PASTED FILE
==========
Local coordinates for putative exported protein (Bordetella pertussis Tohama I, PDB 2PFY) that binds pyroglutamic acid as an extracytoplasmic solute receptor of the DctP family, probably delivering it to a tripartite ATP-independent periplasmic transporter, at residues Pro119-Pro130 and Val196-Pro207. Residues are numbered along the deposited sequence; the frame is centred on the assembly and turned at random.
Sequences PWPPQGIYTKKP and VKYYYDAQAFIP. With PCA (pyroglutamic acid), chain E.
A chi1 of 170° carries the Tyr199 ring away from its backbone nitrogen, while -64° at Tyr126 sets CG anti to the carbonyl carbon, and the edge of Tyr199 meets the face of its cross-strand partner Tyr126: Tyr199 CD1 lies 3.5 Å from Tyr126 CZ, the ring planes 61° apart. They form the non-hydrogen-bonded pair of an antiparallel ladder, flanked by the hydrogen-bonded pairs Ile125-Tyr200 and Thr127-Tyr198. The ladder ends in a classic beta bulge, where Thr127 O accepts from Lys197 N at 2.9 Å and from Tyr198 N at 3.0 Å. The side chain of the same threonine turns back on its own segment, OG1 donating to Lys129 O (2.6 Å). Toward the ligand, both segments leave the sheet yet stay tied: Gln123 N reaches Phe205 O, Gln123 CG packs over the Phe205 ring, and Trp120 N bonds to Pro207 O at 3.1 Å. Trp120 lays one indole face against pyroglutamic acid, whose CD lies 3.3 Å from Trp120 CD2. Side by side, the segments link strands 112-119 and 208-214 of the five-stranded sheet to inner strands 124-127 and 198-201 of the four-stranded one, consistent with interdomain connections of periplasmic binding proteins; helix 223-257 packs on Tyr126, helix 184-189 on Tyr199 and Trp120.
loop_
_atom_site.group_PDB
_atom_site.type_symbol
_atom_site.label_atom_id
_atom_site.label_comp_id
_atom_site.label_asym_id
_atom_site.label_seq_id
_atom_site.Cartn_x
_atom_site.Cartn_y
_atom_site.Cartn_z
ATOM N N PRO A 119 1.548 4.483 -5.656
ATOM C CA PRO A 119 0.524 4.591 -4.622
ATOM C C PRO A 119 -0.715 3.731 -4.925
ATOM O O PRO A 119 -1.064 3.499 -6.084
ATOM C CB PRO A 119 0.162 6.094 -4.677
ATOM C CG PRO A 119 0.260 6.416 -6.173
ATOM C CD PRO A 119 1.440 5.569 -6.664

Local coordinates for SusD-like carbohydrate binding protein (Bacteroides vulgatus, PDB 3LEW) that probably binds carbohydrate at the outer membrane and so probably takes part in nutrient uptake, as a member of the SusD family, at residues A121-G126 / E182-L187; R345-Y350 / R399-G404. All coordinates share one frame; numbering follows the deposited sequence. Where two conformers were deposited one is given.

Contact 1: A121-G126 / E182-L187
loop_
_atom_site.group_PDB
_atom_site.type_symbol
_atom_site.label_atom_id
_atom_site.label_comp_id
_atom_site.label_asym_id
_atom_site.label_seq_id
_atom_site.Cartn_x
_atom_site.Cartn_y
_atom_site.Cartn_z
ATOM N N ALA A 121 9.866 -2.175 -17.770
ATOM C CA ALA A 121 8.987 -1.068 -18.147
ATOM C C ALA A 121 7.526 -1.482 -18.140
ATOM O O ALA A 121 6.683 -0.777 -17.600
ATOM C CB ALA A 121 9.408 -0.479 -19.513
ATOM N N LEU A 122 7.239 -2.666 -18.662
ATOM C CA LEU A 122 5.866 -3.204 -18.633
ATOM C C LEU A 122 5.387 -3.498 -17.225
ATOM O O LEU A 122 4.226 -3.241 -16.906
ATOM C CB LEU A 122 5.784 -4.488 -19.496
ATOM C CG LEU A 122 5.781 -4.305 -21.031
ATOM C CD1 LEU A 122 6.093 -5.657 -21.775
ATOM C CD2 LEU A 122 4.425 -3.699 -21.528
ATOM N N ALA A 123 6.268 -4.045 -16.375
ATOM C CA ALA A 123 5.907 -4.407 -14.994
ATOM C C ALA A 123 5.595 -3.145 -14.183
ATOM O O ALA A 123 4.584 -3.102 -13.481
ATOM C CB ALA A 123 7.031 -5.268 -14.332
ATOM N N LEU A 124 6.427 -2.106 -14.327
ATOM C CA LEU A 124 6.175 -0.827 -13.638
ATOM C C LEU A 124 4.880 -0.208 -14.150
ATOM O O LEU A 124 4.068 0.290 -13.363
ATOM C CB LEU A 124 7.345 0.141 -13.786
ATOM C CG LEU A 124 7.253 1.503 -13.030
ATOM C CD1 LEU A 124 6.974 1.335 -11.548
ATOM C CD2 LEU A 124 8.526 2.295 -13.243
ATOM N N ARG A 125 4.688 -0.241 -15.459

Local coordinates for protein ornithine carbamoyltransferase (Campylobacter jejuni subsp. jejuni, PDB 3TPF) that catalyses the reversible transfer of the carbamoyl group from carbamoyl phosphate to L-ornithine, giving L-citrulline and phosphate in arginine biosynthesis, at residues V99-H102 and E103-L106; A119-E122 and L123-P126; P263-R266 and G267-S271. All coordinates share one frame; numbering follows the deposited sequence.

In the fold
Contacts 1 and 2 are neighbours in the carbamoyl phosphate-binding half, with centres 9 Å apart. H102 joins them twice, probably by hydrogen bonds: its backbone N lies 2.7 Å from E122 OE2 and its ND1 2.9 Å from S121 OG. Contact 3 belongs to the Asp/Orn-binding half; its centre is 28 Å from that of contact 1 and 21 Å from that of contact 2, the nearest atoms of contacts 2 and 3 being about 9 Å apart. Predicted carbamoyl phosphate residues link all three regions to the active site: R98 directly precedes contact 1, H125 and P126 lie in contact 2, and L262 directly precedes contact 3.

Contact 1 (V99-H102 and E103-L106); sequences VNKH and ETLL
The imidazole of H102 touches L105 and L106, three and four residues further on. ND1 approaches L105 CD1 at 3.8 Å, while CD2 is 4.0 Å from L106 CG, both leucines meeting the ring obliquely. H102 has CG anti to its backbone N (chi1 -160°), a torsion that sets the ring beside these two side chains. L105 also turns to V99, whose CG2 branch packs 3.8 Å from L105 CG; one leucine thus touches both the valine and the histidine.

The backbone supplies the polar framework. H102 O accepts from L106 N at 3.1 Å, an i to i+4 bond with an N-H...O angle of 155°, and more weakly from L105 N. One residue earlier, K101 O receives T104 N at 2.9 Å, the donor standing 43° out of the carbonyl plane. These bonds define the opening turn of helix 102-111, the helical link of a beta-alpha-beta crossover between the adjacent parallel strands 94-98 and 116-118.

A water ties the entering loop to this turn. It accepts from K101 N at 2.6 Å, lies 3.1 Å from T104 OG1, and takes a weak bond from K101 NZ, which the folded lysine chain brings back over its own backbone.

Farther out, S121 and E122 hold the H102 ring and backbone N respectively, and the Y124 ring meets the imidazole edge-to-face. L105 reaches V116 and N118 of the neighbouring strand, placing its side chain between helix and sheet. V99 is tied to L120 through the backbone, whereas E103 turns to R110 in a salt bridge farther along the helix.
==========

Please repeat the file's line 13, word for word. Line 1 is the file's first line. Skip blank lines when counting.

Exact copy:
_atom_site.Cartn_z